In the name of orchids, crimes have been committed, fortunes lost, jungles looted, friendships ruined and lives overcome by obsession. Yet few people had even seen an orchid until the 1800s, when a craze for the exotic blooms erupted. Seized by what was called “orchidelirium,” wealthy collectors built greenhouses and sent scientists and scavengers into the wild to bring back specimens.
What makes orchids so alluring? Judy Loeffler, treasurer of the Venice Area Orchid Society and co-chair of the upcoming annual Orchid Show and Sale, can’t provide a definitive answer, but she does predict that you’ll be gripped by orchid fever yourself when you walk into the Venice Community Center on Feb. 2 and 3 and see thousands of breathtaking blooms in brilliant colors and astounding shapes.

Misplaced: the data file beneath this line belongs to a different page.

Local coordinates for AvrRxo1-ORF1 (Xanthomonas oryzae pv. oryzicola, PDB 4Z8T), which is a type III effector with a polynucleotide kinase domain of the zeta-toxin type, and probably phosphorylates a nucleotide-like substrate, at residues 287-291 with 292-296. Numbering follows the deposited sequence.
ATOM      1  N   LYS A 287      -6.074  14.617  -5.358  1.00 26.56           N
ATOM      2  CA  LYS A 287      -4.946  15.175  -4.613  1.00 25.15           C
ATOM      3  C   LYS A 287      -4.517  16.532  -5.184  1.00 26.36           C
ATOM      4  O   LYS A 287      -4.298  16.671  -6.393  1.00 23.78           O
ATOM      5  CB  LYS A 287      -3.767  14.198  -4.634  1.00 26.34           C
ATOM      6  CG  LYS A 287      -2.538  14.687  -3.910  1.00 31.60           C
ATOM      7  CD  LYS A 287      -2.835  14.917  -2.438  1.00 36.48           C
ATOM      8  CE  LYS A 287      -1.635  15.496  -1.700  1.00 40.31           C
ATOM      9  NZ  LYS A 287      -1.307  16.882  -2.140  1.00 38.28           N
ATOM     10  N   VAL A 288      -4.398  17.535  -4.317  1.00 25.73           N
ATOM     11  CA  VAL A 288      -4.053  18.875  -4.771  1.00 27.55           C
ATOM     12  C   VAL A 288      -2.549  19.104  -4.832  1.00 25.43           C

“The next thing you know, you’ll be walking out with some of them,” promises Loeffler, who tends to more than 300 at her Venice home.
The orchid society, which was founded in 1961 and has 347 members, sponsors the annual show, a fund raiser that covers the cost of club activities such as bringing experts from around the country to speak at meetings and planting orchids in public spaces throughout the region.
“It’s part of our mission to bring back the native orchids of Florida,” Loeffler explains, although she admits many of the hundreds of orchids the club plants soon vanish, victims of human thieves or orchid-eating squirrels.
You’ll see orchids of every type, from common to rare, at the show, including Phalaenopsis orchids, like the one shown on this page.
Get the Fever
The show runs Feb. 2-3. 10 a.m.-5 p.m. Saturday and 10 a.m.-4 p.m. on Sunday. Admission is $5, children under 10 free. Venice Community Center, 326 S. Nokomis Ave. To learn more about the Orchid Society, including its monthly meetings and frequent speakers, visit vaos.org.